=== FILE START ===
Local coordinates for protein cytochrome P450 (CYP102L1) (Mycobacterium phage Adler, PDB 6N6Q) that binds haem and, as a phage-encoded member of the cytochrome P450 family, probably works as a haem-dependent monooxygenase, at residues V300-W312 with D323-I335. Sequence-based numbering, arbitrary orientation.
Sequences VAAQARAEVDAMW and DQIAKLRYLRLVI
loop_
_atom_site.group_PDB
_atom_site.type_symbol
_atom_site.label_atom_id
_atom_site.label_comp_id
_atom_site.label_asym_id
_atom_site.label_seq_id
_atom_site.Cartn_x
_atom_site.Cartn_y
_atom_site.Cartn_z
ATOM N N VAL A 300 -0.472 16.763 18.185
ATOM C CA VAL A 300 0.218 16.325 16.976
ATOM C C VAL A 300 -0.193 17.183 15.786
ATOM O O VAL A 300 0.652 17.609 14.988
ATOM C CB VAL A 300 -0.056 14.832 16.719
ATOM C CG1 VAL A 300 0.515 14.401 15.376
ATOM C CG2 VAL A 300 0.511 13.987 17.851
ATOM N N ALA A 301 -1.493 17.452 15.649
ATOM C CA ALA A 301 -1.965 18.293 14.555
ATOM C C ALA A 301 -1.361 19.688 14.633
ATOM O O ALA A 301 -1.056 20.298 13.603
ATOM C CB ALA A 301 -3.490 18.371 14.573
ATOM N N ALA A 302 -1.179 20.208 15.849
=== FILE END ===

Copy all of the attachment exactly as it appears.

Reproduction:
Local coordinates for protein cytochrome P450 (CYP102L1) (Mycobacterium phage Adler, PDB 6N6Q) that binds haem and, as a phage-encoded member of the cytochrome P450 family, probably works as a haem-dependent monooxygenase, at residues V300-W312 with D323-I335. Sequence-based numbering, arbitrary orientation.
Sequences VAAQARAEVDAMW and DQIAKLRYLRLVI
loop_
_atom_site.group_PDB
_atom_site.type_symbol
_atom_site.label_atom_id
_atom_site.label_comp_id
_atom_site.label_asym_id
_atom_site.label_seq_id
_atom_site.Cartn_x
_atom_site.Cartn_y
_atom_site.Cartn_z
ATOM N N VAL A 300 -0.472 16.763 18.185
ATOM C CA VAL A 300 0.218 16.325 16.976
ATOM C C VAL A 300 -0.193 17.183 15.786
ATOM O O VAL A 300 0.652 17.609 14.988
ATOM C CB VAL A 300 -0.056 14.832 16.719
ATOM C CG1 VAL A 300 0.515 14.401 15.376
ATOM C CG2 VAL A 300 0.511 13.987 17.851
ATOM N N ALA A 301 -1.493 17.452 15.649
ATOM C CA ALA A 301 -1.965 18.293 14.555
ATOM C C ALA A 301 -1.361 19.688 14.633
ATOM O O ALA A 301 -1.056 20.298 13.603
ATOM C CB ALA A 301 -3.490 18.371 14.573
ATOM N N ALA A 302 -1.179 20.208 15.849